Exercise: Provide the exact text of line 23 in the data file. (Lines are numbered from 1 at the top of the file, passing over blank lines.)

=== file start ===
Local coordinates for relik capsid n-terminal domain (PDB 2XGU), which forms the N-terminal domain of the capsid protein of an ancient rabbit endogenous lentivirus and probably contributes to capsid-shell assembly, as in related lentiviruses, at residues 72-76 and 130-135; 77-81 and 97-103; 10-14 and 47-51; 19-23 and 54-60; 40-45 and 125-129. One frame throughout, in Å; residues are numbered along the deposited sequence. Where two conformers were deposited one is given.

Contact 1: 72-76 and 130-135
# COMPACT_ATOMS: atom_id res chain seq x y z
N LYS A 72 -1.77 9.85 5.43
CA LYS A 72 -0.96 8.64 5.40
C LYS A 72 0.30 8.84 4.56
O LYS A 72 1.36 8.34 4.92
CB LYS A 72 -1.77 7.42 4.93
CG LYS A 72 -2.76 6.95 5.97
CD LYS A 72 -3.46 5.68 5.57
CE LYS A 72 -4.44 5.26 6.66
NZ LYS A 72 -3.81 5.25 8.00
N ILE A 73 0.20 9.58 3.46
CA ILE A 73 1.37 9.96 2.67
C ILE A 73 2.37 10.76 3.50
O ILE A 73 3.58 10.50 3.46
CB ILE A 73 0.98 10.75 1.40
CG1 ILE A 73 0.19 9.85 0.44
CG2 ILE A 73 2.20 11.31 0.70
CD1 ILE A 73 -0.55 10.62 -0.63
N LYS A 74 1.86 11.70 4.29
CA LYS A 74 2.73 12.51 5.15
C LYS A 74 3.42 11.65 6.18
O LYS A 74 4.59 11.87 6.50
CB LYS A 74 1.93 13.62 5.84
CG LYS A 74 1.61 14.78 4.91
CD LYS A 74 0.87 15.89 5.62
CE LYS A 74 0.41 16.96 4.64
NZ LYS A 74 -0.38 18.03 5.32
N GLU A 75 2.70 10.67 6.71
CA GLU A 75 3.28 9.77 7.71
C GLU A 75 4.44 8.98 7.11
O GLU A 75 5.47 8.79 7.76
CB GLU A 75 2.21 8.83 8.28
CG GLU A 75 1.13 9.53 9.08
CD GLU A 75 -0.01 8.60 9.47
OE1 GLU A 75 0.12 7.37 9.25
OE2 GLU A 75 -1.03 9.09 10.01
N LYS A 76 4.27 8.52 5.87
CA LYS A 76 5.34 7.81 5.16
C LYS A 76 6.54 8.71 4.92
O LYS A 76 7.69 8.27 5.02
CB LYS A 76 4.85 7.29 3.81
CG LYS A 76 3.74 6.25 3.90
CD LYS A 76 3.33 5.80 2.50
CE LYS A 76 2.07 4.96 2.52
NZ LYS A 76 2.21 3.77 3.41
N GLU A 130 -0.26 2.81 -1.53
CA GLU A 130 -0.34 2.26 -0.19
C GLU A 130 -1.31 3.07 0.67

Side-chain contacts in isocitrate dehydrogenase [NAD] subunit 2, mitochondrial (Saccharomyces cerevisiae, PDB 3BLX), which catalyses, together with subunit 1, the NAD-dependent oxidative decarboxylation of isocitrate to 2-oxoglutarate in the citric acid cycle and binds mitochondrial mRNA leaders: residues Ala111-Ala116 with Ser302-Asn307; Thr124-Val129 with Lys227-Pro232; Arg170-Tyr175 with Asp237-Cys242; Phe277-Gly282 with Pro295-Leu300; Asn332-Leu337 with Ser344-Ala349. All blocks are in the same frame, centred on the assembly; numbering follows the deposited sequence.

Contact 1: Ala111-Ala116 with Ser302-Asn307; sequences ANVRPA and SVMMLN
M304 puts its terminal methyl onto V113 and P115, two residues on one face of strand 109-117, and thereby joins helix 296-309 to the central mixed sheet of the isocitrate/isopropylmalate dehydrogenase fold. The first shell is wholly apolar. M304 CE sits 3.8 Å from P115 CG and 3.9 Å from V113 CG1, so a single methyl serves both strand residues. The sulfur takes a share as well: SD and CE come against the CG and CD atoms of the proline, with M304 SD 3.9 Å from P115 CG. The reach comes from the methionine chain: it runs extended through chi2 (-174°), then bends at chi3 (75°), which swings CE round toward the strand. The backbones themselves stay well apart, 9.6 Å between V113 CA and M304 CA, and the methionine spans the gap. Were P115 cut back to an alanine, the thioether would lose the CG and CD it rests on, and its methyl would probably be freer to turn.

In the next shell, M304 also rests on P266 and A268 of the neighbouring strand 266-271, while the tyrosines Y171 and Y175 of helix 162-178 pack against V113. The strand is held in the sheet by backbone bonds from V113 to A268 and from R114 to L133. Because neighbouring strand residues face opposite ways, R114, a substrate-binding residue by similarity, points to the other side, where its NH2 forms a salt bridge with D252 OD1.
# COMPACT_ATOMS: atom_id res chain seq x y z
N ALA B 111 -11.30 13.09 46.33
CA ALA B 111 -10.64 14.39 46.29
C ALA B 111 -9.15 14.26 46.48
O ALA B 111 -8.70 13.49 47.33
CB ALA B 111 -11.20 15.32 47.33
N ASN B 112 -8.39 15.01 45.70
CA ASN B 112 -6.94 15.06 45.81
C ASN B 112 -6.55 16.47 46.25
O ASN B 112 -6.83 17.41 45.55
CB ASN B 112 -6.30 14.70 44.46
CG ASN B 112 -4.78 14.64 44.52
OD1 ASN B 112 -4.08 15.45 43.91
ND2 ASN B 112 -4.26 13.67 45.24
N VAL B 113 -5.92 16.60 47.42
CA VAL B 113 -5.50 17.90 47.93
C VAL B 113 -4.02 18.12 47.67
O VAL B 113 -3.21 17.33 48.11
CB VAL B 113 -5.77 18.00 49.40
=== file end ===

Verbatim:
C LYS A 74 3.42 11.65 6.18